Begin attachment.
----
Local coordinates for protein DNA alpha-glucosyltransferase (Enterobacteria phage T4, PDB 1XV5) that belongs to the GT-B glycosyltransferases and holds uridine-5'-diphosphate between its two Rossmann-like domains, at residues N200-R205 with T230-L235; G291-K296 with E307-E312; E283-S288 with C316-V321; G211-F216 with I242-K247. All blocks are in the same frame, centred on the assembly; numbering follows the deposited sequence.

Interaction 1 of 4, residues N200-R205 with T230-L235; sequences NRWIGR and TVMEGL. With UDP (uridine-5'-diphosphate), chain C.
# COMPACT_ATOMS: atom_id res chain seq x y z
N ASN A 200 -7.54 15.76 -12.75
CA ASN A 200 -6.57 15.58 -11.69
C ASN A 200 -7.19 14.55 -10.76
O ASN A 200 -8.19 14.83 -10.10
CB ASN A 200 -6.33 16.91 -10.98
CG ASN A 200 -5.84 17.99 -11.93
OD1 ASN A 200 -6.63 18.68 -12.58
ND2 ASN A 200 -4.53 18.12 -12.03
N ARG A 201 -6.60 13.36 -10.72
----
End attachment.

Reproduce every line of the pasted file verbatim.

Local coordinates for protein DNA alpha-glucosyltransferase (Enterobacteria phage T4, PDB 1XV5) that belongs to the GT-B glycosyltransferases and holds uridine-5'-diphosphate between its two Rossmann-like domains, at residues N200-R205 with T230-L235; G291-K296 with E307-E312; E283-S288 with C316-V321; G211-F216 with I242-K247. All blocks are in the same frame, centred on the assembly; numbering follows the deposited sequence.

Interaction 1 of 4, residues N200-R205 with T230-L235; sequences NRWIGR and TVMEGL. With UDP (uridine-5'-diphosphate), chain C.
# COMPACT_ATOMS: atom_id res chain seq x y z
N ASN A 200 -7.54 15.76 -12.75
CA ASN A 200 -6.57 15.58 -11.69
C ASN A 200 -7.19 14.55 -10.76
O ASN A 200 -8.19 14.83 -10.10
CB ASN A 200 -6.33 16.91 -10.98
CG ASN A 200 -5.84 17.99 -11.93
OD1 ASN A 200 -6.63 18.68 -12.58
ND2 ASN A 200 -4.53 18.12 -12.03
N ARG A 201 -6.60 13.36 -10.72